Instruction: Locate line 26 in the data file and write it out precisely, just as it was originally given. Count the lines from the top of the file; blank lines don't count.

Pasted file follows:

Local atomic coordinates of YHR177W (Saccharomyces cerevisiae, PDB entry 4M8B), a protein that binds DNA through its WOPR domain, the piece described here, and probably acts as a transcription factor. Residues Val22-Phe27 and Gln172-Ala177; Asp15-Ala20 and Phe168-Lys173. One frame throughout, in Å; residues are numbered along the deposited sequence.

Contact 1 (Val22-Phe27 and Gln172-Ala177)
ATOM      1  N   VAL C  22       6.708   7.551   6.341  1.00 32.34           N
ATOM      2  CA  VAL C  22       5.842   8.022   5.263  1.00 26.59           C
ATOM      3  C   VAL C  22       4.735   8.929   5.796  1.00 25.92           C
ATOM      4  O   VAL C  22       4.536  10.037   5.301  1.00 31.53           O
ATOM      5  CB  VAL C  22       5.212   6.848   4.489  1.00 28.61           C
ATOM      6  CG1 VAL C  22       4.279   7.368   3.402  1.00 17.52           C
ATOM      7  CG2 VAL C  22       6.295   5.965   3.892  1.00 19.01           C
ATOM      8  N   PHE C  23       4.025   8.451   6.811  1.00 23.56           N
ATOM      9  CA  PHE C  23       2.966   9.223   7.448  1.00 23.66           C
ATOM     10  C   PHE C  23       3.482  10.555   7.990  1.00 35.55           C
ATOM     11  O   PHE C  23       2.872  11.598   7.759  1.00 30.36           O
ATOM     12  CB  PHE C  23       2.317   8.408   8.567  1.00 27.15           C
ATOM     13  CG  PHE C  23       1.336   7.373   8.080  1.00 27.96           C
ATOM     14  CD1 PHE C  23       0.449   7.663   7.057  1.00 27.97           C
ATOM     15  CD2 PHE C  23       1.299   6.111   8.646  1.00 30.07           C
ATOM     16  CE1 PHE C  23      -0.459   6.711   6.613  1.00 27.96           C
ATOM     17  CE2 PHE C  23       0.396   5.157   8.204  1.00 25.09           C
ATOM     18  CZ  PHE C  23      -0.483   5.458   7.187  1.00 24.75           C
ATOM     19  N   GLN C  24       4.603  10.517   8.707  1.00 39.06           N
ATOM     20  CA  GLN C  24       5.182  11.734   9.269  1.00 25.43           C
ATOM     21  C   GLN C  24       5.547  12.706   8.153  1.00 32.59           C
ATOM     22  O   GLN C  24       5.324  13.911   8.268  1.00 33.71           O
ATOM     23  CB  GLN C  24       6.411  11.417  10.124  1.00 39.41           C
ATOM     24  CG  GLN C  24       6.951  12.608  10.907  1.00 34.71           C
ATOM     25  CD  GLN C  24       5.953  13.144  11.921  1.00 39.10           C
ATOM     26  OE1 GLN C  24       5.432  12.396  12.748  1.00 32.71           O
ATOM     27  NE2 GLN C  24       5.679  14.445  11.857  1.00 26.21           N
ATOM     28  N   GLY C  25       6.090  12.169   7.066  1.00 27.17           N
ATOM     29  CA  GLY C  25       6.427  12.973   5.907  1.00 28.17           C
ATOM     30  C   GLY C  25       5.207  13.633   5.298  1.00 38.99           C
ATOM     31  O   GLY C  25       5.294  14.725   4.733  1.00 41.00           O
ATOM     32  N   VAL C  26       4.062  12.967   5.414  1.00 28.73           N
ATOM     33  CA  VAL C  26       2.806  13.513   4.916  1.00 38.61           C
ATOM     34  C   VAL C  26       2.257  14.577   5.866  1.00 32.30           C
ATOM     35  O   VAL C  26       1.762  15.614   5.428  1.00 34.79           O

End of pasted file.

ATOM     24  CG  GLN C  24       6.951  12.608  10.907  1.00 34.71           C